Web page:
Less than three months after having partially delayed its “two-midnight” inpatient review policy, the Centers for Medicare and Medicaid Services (CMS) has further delayed the controversial policy from taking full effect.

According to revised guidance on its website, CMS will extend an interim “probe and educate” period for an additional six months from March 31, 2014 to Sept. 30, 2014. During this time, Medicare contractors will engage in a limited pre-payment compliance review of Medicare claims (10 claims for most hospitals and 25 claims for larger hospitals) with dates of admission between March 31, 2014 and September 30, 2014. If the inpatient admission status of a selected claim does not meet the criteria of the two-midnight rule, contractors will deny the claim and conduct educational outreach to the billing entity. Meanwhile, CMS will hold open forums in the coming weeks and months to address questions about the two-midnight rule. Recovery auditors and other Medicare contractors generally will not undertake post-payment patient status reviews of claims with dates of admission between Oct. 1, 2013 and Oct. 1, 2014.

The two-midnight rule, which CMS issued in its fiscal year 2014 update on Medicare payment policies and rates under the Inpatient Prospective Payment System (IPPS), was supposed to take effect on Oct. 1, 2013. Under the rule, CMS deems services generally appropriate for inpatient hospital admission and payment when an admitting physician expects a Medicare beneficiary to be hospitalized for a period that “crosses at least two midnights” and admits the patient to the hospital on that basis. The rule further elaborates on the timeframe for assessing an expectation that care will exceed two midnights and the documentation necessary to support such an expectation. CMS has explained that the two-midnight rule “responds to both hospital calls for more guidance about when a beneficiary is appropriately treated—and paid by Medicare—as an inpatient, and beneficiaries’ concerns about increasingly long stays as outpatients due to hospital uncertainties about payment.”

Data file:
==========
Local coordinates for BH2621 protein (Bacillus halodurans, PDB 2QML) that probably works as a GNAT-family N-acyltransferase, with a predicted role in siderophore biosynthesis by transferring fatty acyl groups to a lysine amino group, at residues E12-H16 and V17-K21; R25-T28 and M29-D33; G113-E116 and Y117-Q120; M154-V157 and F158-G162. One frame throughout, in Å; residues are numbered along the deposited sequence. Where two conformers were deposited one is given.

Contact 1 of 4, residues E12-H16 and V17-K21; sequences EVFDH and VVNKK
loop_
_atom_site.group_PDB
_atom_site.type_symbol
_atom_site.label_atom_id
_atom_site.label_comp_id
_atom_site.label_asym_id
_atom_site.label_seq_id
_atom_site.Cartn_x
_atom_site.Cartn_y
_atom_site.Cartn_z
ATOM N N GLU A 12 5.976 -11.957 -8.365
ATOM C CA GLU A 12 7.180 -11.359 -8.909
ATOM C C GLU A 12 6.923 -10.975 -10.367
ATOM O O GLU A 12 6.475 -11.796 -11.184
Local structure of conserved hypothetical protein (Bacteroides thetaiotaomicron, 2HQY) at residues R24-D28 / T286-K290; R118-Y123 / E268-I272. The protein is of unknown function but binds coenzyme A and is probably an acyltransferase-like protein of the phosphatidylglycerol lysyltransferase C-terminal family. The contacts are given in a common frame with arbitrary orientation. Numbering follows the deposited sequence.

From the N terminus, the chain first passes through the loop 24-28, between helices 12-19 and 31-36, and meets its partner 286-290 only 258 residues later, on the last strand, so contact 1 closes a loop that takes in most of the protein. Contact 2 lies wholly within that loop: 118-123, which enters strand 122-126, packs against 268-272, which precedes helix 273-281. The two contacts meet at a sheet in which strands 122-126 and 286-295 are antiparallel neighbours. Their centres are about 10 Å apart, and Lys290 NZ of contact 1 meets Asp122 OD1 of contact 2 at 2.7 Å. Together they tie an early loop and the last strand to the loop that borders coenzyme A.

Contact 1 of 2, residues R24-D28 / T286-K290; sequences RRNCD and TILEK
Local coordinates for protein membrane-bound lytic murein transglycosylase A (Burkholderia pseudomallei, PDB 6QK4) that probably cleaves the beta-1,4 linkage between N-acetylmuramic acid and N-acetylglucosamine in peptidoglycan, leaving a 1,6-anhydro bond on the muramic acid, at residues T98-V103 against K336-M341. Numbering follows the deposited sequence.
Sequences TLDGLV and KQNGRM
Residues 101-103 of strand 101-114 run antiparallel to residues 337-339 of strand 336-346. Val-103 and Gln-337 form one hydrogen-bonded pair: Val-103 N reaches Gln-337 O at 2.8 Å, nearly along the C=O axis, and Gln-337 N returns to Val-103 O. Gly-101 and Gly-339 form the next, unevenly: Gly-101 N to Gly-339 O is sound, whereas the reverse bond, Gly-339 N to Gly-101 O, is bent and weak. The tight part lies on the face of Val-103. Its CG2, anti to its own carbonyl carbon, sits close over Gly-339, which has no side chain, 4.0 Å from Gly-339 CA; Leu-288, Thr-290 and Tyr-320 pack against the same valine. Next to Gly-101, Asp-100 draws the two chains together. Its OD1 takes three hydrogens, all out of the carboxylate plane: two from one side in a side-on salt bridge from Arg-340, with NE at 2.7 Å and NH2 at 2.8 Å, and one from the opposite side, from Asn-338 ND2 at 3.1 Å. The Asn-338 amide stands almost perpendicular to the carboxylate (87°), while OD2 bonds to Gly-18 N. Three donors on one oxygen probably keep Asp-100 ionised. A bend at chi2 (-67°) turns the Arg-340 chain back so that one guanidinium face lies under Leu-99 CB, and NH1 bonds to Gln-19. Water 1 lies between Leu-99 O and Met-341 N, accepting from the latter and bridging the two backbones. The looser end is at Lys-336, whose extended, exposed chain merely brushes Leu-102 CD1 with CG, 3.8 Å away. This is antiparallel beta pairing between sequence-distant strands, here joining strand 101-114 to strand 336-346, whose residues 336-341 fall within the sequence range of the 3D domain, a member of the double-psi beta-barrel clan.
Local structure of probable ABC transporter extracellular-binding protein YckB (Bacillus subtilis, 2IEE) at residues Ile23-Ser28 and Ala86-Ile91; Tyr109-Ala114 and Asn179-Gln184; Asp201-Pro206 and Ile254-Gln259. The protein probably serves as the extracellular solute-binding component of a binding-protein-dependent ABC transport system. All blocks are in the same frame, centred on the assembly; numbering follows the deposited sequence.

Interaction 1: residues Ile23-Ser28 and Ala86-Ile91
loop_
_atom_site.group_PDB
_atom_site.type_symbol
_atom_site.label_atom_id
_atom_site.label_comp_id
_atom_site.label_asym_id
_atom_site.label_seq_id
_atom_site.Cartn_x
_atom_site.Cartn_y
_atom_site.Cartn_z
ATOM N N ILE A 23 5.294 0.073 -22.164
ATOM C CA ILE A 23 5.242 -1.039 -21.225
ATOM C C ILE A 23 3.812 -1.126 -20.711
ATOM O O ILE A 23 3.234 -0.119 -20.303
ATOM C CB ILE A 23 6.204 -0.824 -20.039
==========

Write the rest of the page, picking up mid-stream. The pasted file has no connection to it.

Hospital and physician groups, however, have argued that CMS’s partial delays are insufficient and have generally opposed the two-midnight rule as rigid and burdensome in its documentation requirements. The rule has also drawn criticism for its direct financial impact. Because CMS estimated that the two-midnight rule would convert more “observation” care—for which Medicare beneficiaries tend to bear a greater portion of the costs—into costlier inpatient care, the agency reduced standard payment rates to hospitals by 0.2 percent in the IPPS rule to cover the estimated additional costs.